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Some innocent dead men walking can now take hope. Two cases have been decided in the last four months that suggest that in the United States, at last, it may actually make a difference whether or not the prospective visitor to the death chamber is guilty or innocent. A New York case decided in November may give some guidance to other courts considering the question, if not to the Clarence Thomas-Antonin Scalia duo for whom innocence is less important than finality. The two friends most recently expressed themselves in the case of Troy Anthony Davis.
Troy was convicted by a jury of murdering an off-duty police officer in Savannah in 1989 and sentenced to death. Following his conviction some of the witnesses against him recanted their testimony and implicated the prosecution’s chief witness. After his state remedies to obtain reversal of his conviction were exhausted, Troy took the unusual step of filing an original writ of habeas corpus in the U.S. Supreme Court hoping to get relief on the grounds that he was in fact innocent as shown by evidence that was unavailable at the time he was convicted. Over the dissent of Messrs. Thomas and Scalia the Justices referred the case to a Federal District Court and ordered it to “receive testimony and make findings of fact” as to whether the proffered evidence establishes Troy’s innocence.
The Scalia-Thomas duo objected to the referral. They wanted finality irrespective of Troy’s guilt or innocence. Ever a stickler for procedural propriety, Justice Scalia observed at the outset of his objection to the Court’s action, that it had been almost 50 years since the Court had favorably acted on a petition like Troy’s. He did not stop there, however. He explained that the Antiterrorism and Effective Death Penalty Act of 1996 imposed limits on the ability of Federal Courts to release Troy because that Act says “An application for a writ of habeas corpus on behalf of a person in custody pursuant to the judgment of a State court shall not be granted with respect to any claim that was adjudicated on the merits in State court proceedings” unless the judgment offended (my words-not the statute’s) federal law in a manner that Justice Scalia believes Troy’s conviction clearly did not. He believes that an “actual-innocence claim” asserted by a “dead man walking” should be treated no differently from any other claim that asserts a conviction was wrongfully obtained because of, for example, a minor procedural error. To prove he is not some nut off in right field, Justice Scalia observed: “This Court has never held that the Constitution forbids the execution of a convicted defendant who has had a full and fair trial but is later able to convince a habeas court that he is ‘actually’ innocent. Quite to the contrary, we have repeatedly left that question unresolved, while expressing considerable doubt that any claim based on alleged ‘actual innocence’ is constitutionally cognizable.” The results of Troy’s referral to a Federal District court are not yet known. What is known is that people in New York are considerably more concerned with claims of “actual innocence” than the Scalia-Thomases.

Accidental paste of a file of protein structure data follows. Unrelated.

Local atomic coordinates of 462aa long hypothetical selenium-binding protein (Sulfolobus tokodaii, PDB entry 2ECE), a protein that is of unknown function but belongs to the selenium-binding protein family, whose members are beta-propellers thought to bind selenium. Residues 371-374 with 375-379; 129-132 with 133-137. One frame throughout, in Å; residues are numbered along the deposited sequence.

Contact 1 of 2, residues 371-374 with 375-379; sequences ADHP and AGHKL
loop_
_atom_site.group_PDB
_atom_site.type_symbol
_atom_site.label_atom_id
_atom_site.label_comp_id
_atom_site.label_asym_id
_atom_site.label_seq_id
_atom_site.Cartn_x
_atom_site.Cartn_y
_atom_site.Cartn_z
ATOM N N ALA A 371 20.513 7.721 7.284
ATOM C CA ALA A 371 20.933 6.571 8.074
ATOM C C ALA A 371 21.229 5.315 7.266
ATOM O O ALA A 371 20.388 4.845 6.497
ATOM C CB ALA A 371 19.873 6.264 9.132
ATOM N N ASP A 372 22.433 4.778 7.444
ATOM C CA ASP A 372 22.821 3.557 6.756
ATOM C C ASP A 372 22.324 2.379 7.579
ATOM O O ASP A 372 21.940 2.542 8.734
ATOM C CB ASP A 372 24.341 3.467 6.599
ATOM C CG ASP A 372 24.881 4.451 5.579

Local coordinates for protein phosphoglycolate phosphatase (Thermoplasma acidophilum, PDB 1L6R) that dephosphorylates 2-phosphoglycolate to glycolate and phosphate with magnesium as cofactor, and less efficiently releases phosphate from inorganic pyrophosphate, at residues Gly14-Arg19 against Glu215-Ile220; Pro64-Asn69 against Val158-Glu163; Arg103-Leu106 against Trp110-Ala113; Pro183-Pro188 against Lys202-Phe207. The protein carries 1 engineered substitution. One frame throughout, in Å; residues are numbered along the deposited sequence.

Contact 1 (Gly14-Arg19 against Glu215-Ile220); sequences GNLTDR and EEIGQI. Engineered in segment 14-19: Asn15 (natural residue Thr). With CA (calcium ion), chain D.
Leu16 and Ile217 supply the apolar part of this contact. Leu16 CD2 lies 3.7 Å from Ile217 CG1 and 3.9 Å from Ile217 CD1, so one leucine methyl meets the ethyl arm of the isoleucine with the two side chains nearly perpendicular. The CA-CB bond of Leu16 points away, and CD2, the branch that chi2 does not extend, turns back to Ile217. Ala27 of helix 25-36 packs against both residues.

In the case of the People of the State of New York against Fernando Bermudez Justice John Cataldo of State Supreme Court in Manhattan said that in considering whether to reverse a conviction he would, among other things, consider whether Mr. Bermudez had “demonstrated his actual innocence by clear and convincing evidence.” Mr. Bermudez spent 18 years in prison for a murder Justice Cataldo concluded he had not committed. In Judge Cataldo’s 73-page opinion he identified several errors committed by the lower court that by themselves, he said, would warrant a new trial. He concluded, however, by saying the defendant has “demonstrated his actual innocence” by clear and convincing evidence and therefore vacated Mr. Bermudez’s conviction.
Commenting on Judge Cataldo’s ruling, New York State Senator Eric Schneiderman said the ruling “dramatizes the need to ensure that actual innocence is established as a legitimate ground for a hearing.” Senator Schneiderman is one of the sponsors of legislation introduced in the New York State Senate known as the “actual innocence justice act of 2009.” It says a motion to vacate a judgment would be appropriate if the defendant is “actually innocent of the crime or crimes of which he or she was convicted.”
As Mr. Bermudez left Sing Sing in November he was quoted in the New York Times as saying: “This is a day for other people to have hope that justice is possible in this country.” If Justice Scalia were asked to comment on Justice Cataldo’s ruling, on the other hand, he would lament the sacrifice of finality on the altar of innocence.
CHRISTOPHER BRAUCHLI is a lawyer in Boulder, Colorado. He can be e-mailed at firstname.lastname@example.org.